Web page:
1. Spray visible spots on mirror and medicine cabinet and wipe clean with rag.
  2. Spritz entire mirror and shine with a dry microfiber cloth.

Vanity and sink:

  1. Spray the vanity top, sink, and toilet with multi-surface cleaner.
  2. Wash the vanity top and sink with a wet rag.
  3. Spray multi-surface cleaner on the cabinet face and wipe down with your rag. For tough stains, scour with tub, tile and grout cleaner.

Toilet: To clean the toilet, first put away the toilet bowel brush. Use additional multi-purpose spray as needed. Frequently rinse your rag in clean water from the sink, bath tub, or a bucket.

  1. Starting at the top of the tank, wipe down the tank and proceed to the handle, toilet lid, seat, and rim.
  2. Finally, wipe down the outside of the toilet bowl to its base.
  3. Rinse off your rag and spray multi-surface cleaner, then wash the floor around and behind the toilet.
  4. Scour stubborn stains with tub, tile and grout cleaner.
  5. Optional: Remove toilet seat by unscrewing it from the bowl. Clean and replace.

Once you have completed Stage 2, rinse out the sink and polish the faucet and toilet handle with a microfiber cloth. Wipe down and return items to the vanity where they belong.

Stage 3: Tub, Shower, and Floor

Tub:

  1. Remove shampoo bottles and other containers.
  2. Spray tub with multi-surface cleaner and wash away soap scum with a rag.
  3. For stubborn stains, scour with tub, tile and grout cleaner.
  4. Rinse any residual detergent away with clean water.
  5. Shine the faucet, and handles with a microfiber cloth.
  6. Wipe down and replace shampoo bottles and other containers.

Shower:

  1. Remove shampoo bottles and other containers.
  2. Spray shower with multi-surface cleaning spray and wash away soap scum with a rag.
  3. For stubborn stains, scour with tub, tile and grout cleaner.
  4. Rinse any residual detergent away with clean water.
  5. Dry glass shower door and shine shower head and handles with a microfiber cloth.
  6. Wipe down and replace shampoo bottles and other containers.

Tips

Tip: To prevent water spots from accumulating on shower doors and tile, consider leaving a small squeegee in shower to be used after each use.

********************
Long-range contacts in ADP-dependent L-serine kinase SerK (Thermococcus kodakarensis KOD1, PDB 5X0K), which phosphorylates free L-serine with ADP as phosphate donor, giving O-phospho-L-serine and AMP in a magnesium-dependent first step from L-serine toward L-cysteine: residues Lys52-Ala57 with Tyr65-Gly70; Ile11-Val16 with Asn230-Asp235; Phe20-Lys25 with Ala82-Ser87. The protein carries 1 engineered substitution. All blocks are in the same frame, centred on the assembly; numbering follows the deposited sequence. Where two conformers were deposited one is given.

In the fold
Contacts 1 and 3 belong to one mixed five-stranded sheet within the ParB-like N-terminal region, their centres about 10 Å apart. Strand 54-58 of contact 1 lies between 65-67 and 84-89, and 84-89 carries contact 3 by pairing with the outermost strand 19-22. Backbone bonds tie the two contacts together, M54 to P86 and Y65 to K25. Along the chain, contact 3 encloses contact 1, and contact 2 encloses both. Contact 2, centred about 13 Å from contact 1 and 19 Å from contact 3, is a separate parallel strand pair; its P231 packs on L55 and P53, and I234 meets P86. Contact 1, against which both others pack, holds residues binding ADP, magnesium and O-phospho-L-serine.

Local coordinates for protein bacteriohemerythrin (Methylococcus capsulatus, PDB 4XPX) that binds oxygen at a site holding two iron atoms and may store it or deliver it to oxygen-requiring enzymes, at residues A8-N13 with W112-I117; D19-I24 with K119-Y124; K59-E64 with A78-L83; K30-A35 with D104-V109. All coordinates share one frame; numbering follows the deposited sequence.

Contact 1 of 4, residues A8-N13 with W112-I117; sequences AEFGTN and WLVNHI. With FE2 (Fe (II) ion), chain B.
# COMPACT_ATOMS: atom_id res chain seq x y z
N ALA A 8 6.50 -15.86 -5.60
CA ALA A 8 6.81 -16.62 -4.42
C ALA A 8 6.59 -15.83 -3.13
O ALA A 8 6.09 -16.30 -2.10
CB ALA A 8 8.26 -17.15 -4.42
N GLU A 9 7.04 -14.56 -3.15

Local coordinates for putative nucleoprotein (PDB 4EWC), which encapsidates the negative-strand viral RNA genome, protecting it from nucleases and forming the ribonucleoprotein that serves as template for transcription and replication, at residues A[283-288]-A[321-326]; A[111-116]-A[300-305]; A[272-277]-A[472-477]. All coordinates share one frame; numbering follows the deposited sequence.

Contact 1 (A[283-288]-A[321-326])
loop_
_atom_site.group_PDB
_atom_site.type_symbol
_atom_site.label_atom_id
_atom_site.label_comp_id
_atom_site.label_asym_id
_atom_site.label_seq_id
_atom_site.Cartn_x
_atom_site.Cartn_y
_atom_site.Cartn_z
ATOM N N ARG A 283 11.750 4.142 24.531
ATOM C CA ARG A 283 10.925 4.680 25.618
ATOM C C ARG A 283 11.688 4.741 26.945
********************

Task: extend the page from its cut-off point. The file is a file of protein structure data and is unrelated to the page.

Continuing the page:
Floor:

  1. Use multi-surface cleaner and a wet rag to mop up the floor.
  2. To clean floor grout, scrub with a small, sturdy brush, using tub, tile and grout cleaner.
  3. Empty the garbage can.
  4. Put dirty rags in laundry room.

Remember to wash the door knob on the way out. You did it!

How to Clean a Shower Head

Shower head with lime
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If you notice that your shower head is not spraying evenly, you may need to remove the calcium build-up.

Over time, shower heads can become clogged. Pour vinegar in a bag and attach the bag to the shower head with a wire tie. Make sure the head is soaking in the vinegar. Let sit for half an hour, then use a brush to scrub off the lime build-up.

To remove tougher calcium deposits, remove the shower head and soak it in a bucket with a brand-name limescale remover, such as CLR. Follow the product manufacturer's instructions.

If your shower head has seen its better days, consider upgrading to a new shower head. It's easy. Just unscrew the old shower head and replace it with a new one. Pick up a roll of plumber's tape and wrap it around the pipe nipple before screwing the new shower head in place. The tape will help prevent leaks at the connection between the pipe and the new shower head. For more complicated shower heads, follow the manufacturer's directions.

Cleaning a Badly Neglected Bathroom

Routine cleaning is the ideal, but it isn't always possible. Most everyone has encountered a truly gruesome bathroom from time to time—one that hasn't been cleaned in months. When this happens, it may fall on you to be the hero. If the bathroom surfaces are in good condition underneath the grime, the following preparations will make this unpleasant job doable.

Preparing to Clean a Neglected Bathroom.

  1. Wearing a face mask (optional) and cleaning gloves, walk through your bathroom with a large garbage bag and throw out any expired or empty containers along with any garbage, old magazines, or broken toys. In this situation, consider the motto, "If in doubt, throw it out." Set bag aside for Steps 3 and 5.
  2. Using a box, second garbage bag, or unused storage areas, remove all items from the vanity top, shower, and tub. Shake out rugs and put them in the washing machine. If necessary, wash or replace the shower curtain along with any dirty towels.
  3. Sweep the floor and empty contents of the dust pan into garbage bag.
  4. Spray every surface of the bathroom with multi-surface cleaner.
  5. With a roll of paper towels in hand, quickly wipe off the top layer of grime from every surface in the bathroom. It's best if you start deep in the room, working your way toward the door. Throw all used paper towels in the garbage bag and bring it out to the trash.

Take a breather. You are now ready to begin Routine Cleaning (see above).